So here we are, some Indonesia sunshine and vibrancy that can’t help brighten any January morning.  You’ve all probably heard of staples like Nasi Goreng (basically fried rice) or Mie Goreng (fried noodles) but there is so much more to Indonesian veg based (sayura) cuisine.  Of course, the best food, the food that represents a country, is always found on the streets and in little, potentially shabby looking places.  Fancy restaurants are all well and good, but we believe the food that matters is enjoyed by all, that’s where you’ll find us.

Salamat Maka! (Bon Appetit!)

Traditional village - Tana Toraja, Sulawesi

Traditional village – Tana Toraja, Sulawesi

The kind of sensational meal available from a village house doubling as a restaurant. Eaten on a bench beside the road, coconut tempeh, spicy chutney, all kinds of fascinating veggies that grow near or in rivers. Oh, and jackfruit (everyone loves it now!) Little village, somewhere in Sulawesi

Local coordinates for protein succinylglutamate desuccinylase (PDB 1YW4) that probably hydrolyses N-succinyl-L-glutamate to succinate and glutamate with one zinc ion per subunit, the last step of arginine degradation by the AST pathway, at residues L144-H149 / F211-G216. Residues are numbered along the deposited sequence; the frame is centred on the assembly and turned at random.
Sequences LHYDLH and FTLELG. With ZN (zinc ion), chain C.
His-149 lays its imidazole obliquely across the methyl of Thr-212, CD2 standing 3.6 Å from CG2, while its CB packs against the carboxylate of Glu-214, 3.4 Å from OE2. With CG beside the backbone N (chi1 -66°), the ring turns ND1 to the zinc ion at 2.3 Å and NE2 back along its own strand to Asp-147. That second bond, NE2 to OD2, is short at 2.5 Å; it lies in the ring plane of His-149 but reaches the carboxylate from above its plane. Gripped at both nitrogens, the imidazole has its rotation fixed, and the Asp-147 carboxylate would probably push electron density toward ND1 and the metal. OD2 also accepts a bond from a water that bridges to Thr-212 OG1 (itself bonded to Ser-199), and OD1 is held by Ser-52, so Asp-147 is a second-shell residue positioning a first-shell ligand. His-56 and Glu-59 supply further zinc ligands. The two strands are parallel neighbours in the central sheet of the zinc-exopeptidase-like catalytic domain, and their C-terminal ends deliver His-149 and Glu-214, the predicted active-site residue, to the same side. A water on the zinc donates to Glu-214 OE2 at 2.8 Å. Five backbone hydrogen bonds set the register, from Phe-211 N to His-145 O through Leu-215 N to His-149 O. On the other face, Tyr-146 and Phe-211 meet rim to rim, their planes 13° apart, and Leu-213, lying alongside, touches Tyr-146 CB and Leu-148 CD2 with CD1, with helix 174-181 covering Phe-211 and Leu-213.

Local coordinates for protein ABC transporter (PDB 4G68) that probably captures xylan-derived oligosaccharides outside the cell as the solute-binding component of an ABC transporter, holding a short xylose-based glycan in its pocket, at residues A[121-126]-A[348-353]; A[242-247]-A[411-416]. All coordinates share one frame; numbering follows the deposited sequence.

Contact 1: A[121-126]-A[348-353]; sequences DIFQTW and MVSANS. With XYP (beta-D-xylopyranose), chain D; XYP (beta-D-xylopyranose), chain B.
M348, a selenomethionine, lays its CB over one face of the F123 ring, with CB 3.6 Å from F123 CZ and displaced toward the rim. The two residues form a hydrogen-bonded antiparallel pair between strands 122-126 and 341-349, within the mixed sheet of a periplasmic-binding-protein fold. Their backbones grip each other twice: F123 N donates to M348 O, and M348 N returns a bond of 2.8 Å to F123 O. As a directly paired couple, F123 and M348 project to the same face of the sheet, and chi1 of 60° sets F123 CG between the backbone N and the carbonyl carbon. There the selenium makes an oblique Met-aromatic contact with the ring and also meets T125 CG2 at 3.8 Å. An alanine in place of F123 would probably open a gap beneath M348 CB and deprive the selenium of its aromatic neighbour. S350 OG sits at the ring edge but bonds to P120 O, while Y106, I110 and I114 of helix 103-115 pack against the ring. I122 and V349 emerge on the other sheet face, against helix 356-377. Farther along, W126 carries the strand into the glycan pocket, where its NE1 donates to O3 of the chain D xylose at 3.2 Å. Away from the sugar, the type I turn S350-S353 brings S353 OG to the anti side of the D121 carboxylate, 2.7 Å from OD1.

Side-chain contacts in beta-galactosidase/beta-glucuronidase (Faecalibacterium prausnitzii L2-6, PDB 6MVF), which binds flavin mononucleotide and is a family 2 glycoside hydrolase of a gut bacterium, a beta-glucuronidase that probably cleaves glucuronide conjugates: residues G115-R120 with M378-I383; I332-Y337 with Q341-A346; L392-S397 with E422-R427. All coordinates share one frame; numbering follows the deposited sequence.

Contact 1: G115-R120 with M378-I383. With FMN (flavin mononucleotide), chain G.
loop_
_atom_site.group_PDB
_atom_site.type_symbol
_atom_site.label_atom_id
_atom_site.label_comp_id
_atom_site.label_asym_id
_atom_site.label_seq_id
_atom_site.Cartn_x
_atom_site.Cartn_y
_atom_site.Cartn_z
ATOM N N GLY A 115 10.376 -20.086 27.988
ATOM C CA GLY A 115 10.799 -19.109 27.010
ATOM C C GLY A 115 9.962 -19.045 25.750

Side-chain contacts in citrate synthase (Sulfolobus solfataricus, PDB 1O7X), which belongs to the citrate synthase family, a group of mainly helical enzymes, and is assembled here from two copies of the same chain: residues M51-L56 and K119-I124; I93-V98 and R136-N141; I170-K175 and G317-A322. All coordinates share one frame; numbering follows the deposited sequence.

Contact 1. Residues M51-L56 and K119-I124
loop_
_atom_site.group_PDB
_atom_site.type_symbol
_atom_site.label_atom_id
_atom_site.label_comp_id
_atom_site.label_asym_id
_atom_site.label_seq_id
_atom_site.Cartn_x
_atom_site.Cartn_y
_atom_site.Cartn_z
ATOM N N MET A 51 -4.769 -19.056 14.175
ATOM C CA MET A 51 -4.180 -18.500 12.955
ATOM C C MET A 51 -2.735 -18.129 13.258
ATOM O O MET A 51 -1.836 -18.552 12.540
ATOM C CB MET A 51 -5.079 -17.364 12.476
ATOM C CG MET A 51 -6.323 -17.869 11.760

Gudeg.  A kind of sensational meal available from a village house doubling as a restaurant. Eaten on a bench beside the road, coconut tempeh, tofu, mashed casava leaves, spicy chutney (the ever present sambal), all kinds of fascinating veggies that grow near or in rivers. Oh, and jackfruit (everyone loves it now!) Little village, somewhere in Sulawesi

Inspecting a local salad outfit. These guys used interesting irrigation and tables. Clever. Salad leaves are very fashionable in rural Sulawesi. Tomahon, Sulawesi

Inspecting a local salad outfit. These guys used interesting irrigation and tables. Clever. Salad leaves are very fashionable in rural Sulawesi. Tomahon, Sulawesi

View from our trusty hammock. Floating in the ocean on an island in the middle of the Togean Sea. Some of the best snorkelling. Togean Islands, Sulawesi

View from our trusty hammock. Floating in the ocean on an island in the middle of the Togean Sea. Some of the best snorkelling imageable. I swam with some friendly black porpoises. Togean Islands, Sulawesi